Principles, tips, advice, and ideas for designing, creating, growing, maintaining, or using online – virtual communities

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A list of principles for designing on-line communities created by Dr. Sorin A. Matei and his students registered in various versions of the Online Interaction Graduate Seminar at Purdue University

Online / virtual community design principles

Design guidelines are not guarantees. Many are necessary for online community development but they don’t guarantee that communities will form. Good design principles are necessary but not sufficient. The following list provides some key principles to consider and implement when designing and online community:

  1. Policies and codes of conduct are necessary and should be shaped around the nature of the content and the community. E.g. A learning or educational community requires copyright policies. Write policy statements carefully – write for readability and use language, tone, and genre that stimulates the community feel that you desire to create.’Community Self-Rule: A system should be established to monitor and sanction members’ behavior carried out by the community members themselves rather than by an external authority. Let users resolve conflicts themselves whenever possible. Current examples of this include “terms of use” pages or agreements, and the option to have other users report violations of terms of use upon discovering them.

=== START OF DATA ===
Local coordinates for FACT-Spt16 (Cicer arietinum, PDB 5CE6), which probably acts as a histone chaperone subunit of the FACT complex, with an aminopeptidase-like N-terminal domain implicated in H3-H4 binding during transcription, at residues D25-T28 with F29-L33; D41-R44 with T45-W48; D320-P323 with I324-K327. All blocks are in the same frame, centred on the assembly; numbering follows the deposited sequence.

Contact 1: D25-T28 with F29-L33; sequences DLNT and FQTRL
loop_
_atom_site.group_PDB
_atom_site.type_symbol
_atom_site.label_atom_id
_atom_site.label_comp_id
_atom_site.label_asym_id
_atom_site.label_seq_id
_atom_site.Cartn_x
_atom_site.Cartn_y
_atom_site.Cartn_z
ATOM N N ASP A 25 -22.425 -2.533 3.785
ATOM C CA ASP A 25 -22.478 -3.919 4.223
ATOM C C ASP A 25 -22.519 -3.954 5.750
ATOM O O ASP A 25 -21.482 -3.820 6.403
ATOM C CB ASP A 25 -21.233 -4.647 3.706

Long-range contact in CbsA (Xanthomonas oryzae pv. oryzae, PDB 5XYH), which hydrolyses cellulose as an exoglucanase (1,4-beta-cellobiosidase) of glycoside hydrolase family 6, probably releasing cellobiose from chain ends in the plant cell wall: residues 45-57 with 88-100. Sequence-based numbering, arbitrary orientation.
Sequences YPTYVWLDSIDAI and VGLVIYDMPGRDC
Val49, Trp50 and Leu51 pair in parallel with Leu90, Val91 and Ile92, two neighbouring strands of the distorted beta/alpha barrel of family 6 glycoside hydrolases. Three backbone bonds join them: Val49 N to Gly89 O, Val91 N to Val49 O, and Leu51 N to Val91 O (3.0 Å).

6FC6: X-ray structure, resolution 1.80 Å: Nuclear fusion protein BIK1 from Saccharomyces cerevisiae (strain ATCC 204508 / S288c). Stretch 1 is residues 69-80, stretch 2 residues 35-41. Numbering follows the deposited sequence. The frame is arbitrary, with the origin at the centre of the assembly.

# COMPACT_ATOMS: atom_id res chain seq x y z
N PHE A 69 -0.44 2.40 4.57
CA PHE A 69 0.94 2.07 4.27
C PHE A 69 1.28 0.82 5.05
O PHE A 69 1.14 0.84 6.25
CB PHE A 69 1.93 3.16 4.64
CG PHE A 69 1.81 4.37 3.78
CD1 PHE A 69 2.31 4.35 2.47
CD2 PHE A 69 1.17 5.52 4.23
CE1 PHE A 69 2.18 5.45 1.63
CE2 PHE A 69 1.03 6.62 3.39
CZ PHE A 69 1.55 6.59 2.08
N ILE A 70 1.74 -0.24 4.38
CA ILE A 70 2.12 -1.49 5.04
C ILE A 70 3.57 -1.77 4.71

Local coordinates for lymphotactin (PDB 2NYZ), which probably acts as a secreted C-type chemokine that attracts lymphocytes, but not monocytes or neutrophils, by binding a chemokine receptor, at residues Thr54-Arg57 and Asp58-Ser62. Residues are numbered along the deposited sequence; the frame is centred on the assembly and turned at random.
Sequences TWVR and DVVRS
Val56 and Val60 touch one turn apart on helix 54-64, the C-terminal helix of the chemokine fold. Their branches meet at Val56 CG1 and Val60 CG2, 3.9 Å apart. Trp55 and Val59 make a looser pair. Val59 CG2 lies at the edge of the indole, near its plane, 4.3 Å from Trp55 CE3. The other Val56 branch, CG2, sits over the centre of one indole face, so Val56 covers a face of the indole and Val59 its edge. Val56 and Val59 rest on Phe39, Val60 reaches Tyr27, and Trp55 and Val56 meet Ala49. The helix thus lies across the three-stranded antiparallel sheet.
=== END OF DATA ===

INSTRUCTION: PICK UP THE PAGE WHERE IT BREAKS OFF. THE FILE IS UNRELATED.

2. Recognize that technology doesn’t make the community but use it intentionally to create a framework that supports, reinforces, and helps shape the community toward the intended goal. How you implement technology can either provide for, refine, or undermine your community goals. (To incorporate the note below — technology doesn’t make the community, but it must be dependable and functional so as not to disrupt the community’s flow.)
  3. Select appropriate barriers/boundaries. Barriers/boundaries are important and should be chosen intentionally. The level of barrier required depends on the nature of the community. One must ensure that barriers serve to frame the community members appropriately and not exclude unintentionally.